First Night 2010

Achievement: #25. Go to 2010 First Night

When you become an investor, youll be using yourmoney to buy more bitcoins. The way you do that is, you sell other investment opportunities on the same market.
Its like a stock or an ETF. Except you dont get paid in shares or ETFs. You get paid in Bitcoins. But with Bitcoin, the transactions cost money. The total amount you could buy is limited by how much the market will accept. That means the more Bitcoin is used, the more expensive it will become to buy more.
The transaction cost is the reason why most people say the Bitcoin market is anadventurous one. Its not a good investment. As a result, most investors dont hold the currency very long. That is, the market value of one Bitcoin would probably drop below the transaction cost. That means it would be very easy to sell your Bitcoin and take the money you got for yourself.
This could lead to a problem. If someone could sell you $1 Million worth of Bitcoin for $50, $10, or even $2, then you wouldn’t even get half the $2 Million you invested. That would be a good reason to sell the Bitcoin. In any case, Bitcoin is likely not a long term investment because you would probably get the most for the dollar if you buy it in a bank. In reality, Bitcoin is nothing but a highly leveraged speculation and as a result should not be considered an investment. For a more accurate assessment of Bitcoin’s long-term prospects, read my new book The Crypto Anarchist Revolution: How the Technology Behind Bitcoin is Changing Money, Business, and the World.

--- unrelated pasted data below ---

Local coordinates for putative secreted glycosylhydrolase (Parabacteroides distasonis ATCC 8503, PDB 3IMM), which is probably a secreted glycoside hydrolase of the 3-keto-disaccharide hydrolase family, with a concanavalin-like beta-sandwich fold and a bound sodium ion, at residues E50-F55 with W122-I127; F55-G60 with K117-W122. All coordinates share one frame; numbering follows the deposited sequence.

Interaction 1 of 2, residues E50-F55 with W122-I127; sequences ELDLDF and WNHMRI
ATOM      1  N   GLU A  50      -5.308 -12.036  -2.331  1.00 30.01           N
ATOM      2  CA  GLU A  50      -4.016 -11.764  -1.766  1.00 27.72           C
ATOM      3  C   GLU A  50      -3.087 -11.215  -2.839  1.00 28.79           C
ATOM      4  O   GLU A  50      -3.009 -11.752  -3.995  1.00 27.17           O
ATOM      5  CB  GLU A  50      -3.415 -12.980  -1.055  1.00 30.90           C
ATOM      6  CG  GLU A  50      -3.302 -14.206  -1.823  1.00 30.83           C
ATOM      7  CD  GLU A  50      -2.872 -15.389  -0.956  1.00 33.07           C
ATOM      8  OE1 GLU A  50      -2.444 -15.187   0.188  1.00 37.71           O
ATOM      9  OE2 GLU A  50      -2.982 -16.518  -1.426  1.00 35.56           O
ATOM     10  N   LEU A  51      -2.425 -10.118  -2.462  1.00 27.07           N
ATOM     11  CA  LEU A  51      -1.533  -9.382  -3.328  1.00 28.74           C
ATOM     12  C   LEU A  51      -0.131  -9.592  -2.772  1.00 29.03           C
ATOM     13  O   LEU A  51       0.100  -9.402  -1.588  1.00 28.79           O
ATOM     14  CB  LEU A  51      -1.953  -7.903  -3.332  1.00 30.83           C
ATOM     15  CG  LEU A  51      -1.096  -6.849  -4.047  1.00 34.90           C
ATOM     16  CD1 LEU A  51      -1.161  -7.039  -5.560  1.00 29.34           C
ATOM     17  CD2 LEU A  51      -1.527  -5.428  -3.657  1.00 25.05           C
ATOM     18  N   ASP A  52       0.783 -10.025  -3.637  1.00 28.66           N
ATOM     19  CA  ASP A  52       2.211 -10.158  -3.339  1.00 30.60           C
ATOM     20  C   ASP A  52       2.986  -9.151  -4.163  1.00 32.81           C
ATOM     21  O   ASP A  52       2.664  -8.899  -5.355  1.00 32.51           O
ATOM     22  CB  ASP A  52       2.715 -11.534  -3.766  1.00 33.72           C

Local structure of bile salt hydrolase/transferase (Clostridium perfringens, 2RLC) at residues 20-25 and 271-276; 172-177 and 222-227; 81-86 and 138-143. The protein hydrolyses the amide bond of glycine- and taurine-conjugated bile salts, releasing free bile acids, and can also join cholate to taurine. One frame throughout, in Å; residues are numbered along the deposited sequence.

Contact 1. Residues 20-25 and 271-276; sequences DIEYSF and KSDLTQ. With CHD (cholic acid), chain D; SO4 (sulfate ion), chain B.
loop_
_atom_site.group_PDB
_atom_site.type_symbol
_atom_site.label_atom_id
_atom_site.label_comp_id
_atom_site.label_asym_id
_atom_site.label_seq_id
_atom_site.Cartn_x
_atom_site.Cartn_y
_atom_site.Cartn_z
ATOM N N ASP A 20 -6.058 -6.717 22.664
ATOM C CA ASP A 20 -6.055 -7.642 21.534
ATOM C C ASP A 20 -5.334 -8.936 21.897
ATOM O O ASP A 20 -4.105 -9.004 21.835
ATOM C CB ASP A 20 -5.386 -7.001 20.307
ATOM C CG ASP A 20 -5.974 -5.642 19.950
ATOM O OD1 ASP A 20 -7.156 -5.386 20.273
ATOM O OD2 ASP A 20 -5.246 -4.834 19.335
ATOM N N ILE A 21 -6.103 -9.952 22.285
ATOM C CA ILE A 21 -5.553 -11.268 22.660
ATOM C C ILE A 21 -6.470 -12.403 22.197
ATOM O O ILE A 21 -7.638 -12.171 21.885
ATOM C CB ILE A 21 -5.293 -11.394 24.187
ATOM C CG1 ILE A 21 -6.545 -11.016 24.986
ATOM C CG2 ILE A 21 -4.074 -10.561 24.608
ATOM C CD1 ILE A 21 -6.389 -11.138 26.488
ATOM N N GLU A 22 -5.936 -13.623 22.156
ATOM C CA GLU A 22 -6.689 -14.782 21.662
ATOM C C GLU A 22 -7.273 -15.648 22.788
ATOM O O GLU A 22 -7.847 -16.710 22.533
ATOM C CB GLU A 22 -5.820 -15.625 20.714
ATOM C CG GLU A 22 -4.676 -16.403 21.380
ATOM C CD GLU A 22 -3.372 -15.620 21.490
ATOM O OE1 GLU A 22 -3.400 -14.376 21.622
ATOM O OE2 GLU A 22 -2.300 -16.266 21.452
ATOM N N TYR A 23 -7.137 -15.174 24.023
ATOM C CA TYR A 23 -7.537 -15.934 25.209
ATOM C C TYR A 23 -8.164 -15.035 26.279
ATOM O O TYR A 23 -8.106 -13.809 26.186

2. A $100 Investment Would Put You At a Loss.

Many people don’t realize the power of the dollar. Its value is fixed (though it can’t always be changed) and the value is determined by the strength of the United States dollar compared to other currencies, this si very important to keep in mind, specially when thinking of etf investing.

If you invest $100 into the currency you use most, say $100 in Bitcoin, you could lose 20% (or more), when the U.S. dollar drops against the Euro, or the Yen, or a basket of other currencies. It’s the only currency in the world where its value can fluctuate so wildly. Bitcoin is a currency that doesn’t take risks, the same way the dollar doesn’t take risks. In fact, since Bitcoin is a unit of account (and therefore a currency), it’s only logical to compare Bitcoin to the dollar.

But why would you compare Bitcoin to the dollar? Why not just use a currency that’s not controlled by any government (like the U.S. dollar) and where the value is determined by the amount of gold (a scarce resource) and the supply and demand of that currency in circulation? Bitcoin is based on math, like the dollar. Bitcoin has no inherent value beyond the market cap of the currency. Like dollars, bitcoins have values like anything else gold has values. They are essentially, nothing more than a commodity. If you want to compare them to any specific currency, you must look at that currency’s fundamental value and what the currency’s intrinsic value is compared to its price. Bitcoin and its predecessors (think e-gold and the Bitcoin) can be compared to anything.


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